This effort is reinforced by the development of a teamwork culture. This is a culture that is characterised within and across functions for the greater good of the institution. Our incentive system encourages that and we have started to implement a leadership development programme whose aim is to foster trust across horizontal managers.
We already see the results of these efforts in a few of our business units, namely, Bank of Georgia, m2, GHG, and elsewhere. Our next step is to align our HR systems and integrate such habits throughout the organisation. We would like our leadership programmes to initially cover 60 of our top managers, followed by the next 400. We believe that no other private institution is as large or as professional in Georgia as BGEO. We must become the talent development engine of the country. Georgian institutions and corporates need managerial talent. If we don’t lead, then who will?
The Board. Our board is constituted of capable individuals who are T shaped. They all were chosen for the quality of their analysis and their judgment, the horizontal T, and for their deep specialty, the vertical of the T. I described their talent in my letter to shareholders last year. As our businesses diversify across the industries in the Georgian economy, the talent pool to supervise them must adapt. In the case of GHG, we have built a separate board with the requisite talent and continue to enrich it.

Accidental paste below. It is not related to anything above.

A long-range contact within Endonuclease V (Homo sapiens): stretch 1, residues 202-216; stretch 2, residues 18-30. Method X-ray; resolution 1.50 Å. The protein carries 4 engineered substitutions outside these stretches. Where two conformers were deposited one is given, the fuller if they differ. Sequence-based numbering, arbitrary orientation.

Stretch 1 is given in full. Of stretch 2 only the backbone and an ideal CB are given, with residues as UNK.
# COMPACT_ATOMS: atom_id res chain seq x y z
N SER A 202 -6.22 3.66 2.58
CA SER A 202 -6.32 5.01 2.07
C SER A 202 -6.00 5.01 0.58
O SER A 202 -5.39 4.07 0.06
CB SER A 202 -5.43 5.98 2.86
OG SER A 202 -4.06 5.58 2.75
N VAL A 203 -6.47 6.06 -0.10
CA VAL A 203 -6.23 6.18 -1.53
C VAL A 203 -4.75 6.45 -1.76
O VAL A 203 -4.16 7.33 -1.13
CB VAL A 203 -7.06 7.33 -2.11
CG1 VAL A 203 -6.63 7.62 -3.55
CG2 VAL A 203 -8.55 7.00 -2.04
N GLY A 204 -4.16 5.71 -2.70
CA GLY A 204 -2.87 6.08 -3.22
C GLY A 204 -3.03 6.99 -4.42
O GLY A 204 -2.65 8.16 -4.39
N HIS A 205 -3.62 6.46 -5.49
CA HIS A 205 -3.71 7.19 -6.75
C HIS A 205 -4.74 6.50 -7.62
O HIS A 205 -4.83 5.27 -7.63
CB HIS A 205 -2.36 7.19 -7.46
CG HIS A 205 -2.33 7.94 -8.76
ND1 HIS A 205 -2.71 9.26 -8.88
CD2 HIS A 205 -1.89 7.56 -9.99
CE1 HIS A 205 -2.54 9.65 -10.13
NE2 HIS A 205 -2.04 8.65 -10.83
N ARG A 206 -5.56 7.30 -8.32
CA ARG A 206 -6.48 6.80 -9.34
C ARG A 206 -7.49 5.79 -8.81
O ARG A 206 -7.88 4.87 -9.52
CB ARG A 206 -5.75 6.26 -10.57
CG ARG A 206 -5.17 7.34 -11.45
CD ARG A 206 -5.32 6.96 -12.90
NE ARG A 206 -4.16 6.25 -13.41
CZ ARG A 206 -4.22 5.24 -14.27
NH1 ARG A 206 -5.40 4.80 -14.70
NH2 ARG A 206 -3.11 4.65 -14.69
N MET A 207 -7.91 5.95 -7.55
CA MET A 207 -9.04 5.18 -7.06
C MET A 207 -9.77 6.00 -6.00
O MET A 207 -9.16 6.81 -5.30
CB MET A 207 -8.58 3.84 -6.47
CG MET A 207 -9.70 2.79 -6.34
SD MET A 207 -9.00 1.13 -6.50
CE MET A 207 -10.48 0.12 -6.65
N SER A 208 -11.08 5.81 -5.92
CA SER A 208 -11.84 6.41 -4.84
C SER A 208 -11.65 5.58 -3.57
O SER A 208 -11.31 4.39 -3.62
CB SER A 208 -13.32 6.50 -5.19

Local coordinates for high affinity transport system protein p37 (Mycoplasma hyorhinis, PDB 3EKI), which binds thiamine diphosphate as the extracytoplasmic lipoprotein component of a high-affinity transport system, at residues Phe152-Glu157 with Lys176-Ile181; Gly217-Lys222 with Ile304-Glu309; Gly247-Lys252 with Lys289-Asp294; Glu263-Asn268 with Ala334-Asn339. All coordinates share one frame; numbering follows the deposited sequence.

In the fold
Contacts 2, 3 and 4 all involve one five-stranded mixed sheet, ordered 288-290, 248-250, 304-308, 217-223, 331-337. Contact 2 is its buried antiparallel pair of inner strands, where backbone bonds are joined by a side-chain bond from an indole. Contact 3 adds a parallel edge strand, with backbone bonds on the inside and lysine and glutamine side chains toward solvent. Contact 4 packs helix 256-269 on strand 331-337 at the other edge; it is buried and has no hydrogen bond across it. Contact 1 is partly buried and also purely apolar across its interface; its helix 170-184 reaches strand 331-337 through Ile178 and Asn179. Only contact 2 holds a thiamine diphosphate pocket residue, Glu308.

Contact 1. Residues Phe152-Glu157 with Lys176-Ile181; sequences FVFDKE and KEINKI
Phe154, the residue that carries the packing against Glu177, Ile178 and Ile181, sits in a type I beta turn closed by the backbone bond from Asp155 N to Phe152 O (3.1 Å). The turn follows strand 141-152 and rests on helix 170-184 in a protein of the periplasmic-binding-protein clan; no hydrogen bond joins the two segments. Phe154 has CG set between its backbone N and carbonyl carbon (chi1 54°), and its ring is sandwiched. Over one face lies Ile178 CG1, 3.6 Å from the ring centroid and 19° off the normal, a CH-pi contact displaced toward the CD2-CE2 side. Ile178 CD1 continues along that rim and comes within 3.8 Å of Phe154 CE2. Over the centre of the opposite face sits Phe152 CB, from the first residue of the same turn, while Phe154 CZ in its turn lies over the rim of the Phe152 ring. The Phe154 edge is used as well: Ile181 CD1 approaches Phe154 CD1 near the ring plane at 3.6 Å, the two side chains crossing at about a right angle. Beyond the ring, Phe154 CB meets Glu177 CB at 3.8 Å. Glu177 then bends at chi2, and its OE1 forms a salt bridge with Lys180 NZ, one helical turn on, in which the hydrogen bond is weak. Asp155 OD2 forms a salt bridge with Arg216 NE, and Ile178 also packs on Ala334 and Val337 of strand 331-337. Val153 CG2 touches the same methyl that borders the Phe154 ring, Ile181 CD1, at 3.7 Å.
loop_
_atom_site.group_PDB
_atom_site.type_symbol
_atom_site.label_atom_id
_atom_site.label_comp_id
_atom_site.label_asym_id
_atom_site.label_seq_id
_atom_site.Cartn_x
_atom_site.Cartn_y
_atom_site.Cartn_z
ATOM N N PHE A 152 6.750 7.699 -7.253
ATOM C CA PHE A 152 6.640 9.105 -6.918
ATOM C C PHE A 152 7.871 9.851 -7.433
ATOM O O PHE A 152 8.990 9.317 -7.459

We will also be adding two new board and/or committee members with IFRS experience – one to each of the BGEO and GHG boards. As we continue to refresh our Board, increasing female Board representation remains a priority. We were not successful in advancing that priority in 2016, but aim to make good on our promise this year and next.
Attracting talent to our boards remains key. We must build the capacity of the board to guide and supervise all our business entities. It is not economical at this stage to build full-fledged boards for the smaller ones, but in the fullness of time, we will need to do so. As Chairman, I am keenly aware that the Board’s responsibilities and capabilities must evolve to adapt and support our strategy.
I would like to thank investors who have given us their confidence and money from early on. I speak on the boards’ and managements’ behalf when I assure you that we are committed aiming to offer you a good return on your investment. I would like to also underline that your investment continues to develop BGEO Group, the country of Georgia and its population through better healthcare, housing, utilities, banking services, and economic development in general. It is also providing strong support to the people employed by all our companies.